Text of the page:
Digital Realty Trust (DLR) is a fast-growing real estate investment trust (REIT) that has raised its dividend every year since going public in 2004.
While the company is far from having a long enough dividend growth history to quality as a member of the dividend aristocrats list, it has numerous attractive qualities.
Digital Realty is a direct beneficiary of the rapidly growing usage of data by businesses and consumers alike. It powered through the financial crisis and also scores well for dividend safety and growth.
Digital Realty’s stock has been one of the best-performing holdings in our Top 20 Dividend Stocks and Conservative Retirees portfolios, and we remain optimistic about the company’s dividend growth trajectory.
Digital Realty is a REIT that supports the data center needs of more than 1,600 customers across industries such as financial services, information technology, manufacturing, and more. The company is the largest data center REIT in the world and has a portfolio of 139 operating properties.
Data centers provide secure, continuously available environments for companies to store and process important electronic information such as transactions and digital communications. Data centers can also serve as hubs for internet communications in major metropolitan areas.
The key components of a data center can be seen below and include servers, network equipment, cooling systems, electrical power systems, and more. Data centers consume a lot of power to keep the servers running and the room’s temperature under control.
Source: Digital Realty Fact Sheet
Approximately 61% of Digital Realty’s rent is from turn-key services, in which it provides everything but the servers. Some customers choose to provide the power components used in the data center (e.g. HVAC, battery, generator, electrical) and design it all themselves. This mix accounts for another 20% of the company’s rent.
Digital Realty generates about 80% of its rent in North America with the rest from Europe (14%) and Asia (6%). The company’s largest tenants are IBM (7.5% of rent), CenturyLink (6.1%), Equinix (4.0%), Facebook (2.3%), and AT&T (2.1%), LinkedIn (2.0%), and Oracle (2.0%).
Digital Realty is also well diversified by customer type. Approximately 33% of Digital Realty’s annualized rent is from IT Services, 24% from Telecom Network Providers, 19% from Other Corporate Enterprises, 15% from Financial Services, and 9% from Internet Enterprises.
Playing in a growing industry is almost always better than competing in a shrinking market. In Digital Realty’s case, its data center operations are exposed to several long-term secular demand drivers.
Simply put, data use is exploding and driving more demand for servers and data centers. Growth of internet traffic, over-the-top-video, cloud, and mobile data traffic is expected to range from 21% to 45% per year over the next several years, according to an investor presentation by Digital Realty.
As a result, Markets and Markets expects the global data center solutions market to grow at a compound annual growth rate of 11.7% from 2015 through 2020 to nearly double in total value. As the largest data center operator in the world, Digital Realty is well positioned to ride this tailwind.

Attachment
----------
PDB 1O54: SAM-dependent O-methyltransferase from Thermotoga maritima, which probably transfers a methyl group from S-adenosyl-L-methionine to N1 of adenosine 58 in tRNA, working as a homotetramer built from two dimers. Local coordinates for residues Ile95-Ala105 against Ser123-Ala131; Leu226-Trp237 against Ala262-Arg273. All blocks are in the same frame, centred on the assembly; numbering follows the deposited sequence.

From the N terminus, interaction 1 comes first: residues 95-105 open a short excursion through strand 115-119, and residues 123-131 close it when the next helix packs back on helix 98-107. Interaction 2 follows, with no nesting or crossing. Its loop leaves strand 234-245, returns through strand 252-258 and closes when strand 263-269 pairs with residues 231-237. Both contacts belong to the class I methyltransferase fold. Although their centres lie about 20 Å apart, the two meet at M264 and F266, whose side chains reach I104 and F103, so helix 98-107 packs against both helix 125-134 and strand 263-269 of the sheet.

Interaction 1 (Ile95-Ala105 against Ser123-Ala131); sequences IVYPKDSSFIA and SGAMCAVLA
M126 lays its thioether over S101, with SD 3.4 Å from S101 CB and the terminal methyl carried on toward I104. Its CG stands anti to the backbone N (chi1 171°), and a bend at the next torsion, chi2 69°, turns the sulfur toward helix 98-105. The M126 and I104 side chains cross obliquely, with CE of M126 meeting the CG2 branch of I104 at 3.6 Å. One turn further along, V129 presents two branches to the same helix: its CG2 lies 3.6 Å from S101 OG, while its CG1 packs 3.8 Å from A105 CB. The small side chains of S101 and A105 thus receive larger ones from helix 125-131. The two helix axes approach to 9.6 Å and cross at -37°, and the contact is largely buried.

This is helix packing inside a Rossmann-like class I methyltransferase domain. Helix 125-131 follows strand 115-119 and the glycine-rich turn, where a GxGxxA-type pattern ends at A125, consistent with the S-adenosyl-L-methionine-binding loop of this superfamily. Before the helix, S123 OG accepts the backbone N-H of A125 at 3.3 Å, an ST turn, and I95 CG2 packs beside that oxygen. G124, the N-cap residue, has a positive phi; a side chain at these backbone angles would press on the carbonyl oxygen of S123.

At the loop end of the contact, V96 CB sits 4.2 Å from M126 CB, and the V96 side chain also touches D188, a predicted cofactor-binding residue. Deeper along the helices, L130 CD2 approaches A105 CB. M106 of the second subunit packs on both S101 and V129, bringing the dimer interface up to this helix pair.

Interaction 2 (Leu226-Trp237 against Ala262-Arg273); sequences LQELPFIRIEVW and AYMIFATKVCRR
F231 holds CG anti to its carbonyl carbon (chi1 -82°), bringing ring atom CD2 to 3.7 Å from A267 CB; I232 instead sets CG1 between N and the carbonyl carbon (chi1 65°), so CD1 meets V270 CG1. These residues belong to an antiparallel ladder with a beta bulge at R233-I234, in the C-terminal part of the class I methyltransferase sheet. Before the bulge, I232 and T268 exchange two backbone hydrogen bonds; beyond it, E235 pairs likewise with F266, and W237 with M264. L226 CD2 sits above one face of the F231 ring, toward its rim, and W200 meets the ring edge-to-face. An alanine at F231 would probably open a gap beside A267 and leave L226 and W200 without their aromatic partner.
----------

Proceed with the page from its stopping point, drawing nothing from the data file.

Data center REITs are also attractive businesses because their services are non-discretionary expenses for companies – the data being stored and processed in data centers is needed to run their operations. As a result, Digital Realty enjoys high utilization rates in most economic environments.
As seen below, Digital Realty’s total portfolio occupancy has remained about 90% in each of the last seven years, including 95% in 2009. The company also notes that its tenant retention ratio has been strong at about 72% of net rentable square footage.
Source: Digital Realty Company Overview
Occupancy and retention rates are also high because it is costly for customers to switch data center facilities. Digital Realty cites that it costs customers anywhere from $10-20 million to migrate to a new facility. A new data center deployment also costs customers $15-30 million, further reducing the incentive to switch landlords. The following chart shows how much higher tenant retention rates have been for data center operators compared to other types of landlords.
Source: Digital Realty Company Overview
Digital Realty’s average remaining lease term with customers is 5.8 years, and fewer than 15% of its total leases are set to expire in any of the next five years. Most of the company’s leases also contain 2-3% annual rental rate increases. As long as customers stay financially healthy to pay their rent obligations, Digital Realty has solid cash flow visibility.
The company is also uniquely positioned to meet the needs of major businesses because of its scale, reputation, and favorable real estate locations in major metropolitan areas. Having customers such as IBM, Facebook, LinkedIn, and Oracle speak to the quality of Digital Realty’s properties.
We also like the company’s diversification by customer (top 20 tenants are 44% of annualized rent) and industry, which helps smooth out earnings. Digital Realty’s mix of data centers is also improving.
In October 2015, the company acquired Telx Holdings for about $1.9 billion. Telx is a leading national provider of data center colocation solutions and doubled Digital Realty’s high-margin colocation business, which allows companies to rent partial spaces within a data center.
Telx also introduced Digital Realty to over 1,000 new companies it can target for its existing data centers. This is important because over 80% of the company’s traditional large footprint leasing activity over the last two years has been repeat business with existing customers.
Overall, Digital Realty operates in an industry with favorable growth trends and gains benefits from its scale, cost-efficient real estate locations, non-discretionary services, and strong customer relationships.
Digital Realty’s Key Risks
We generally avoid investing in technology companies because industry trends can unexpectedly and quickly take a turn for the worse. In Digital Realty’s case, we think the biggest risk is that data centers are overbuilt in anticipation of strong data usage trends.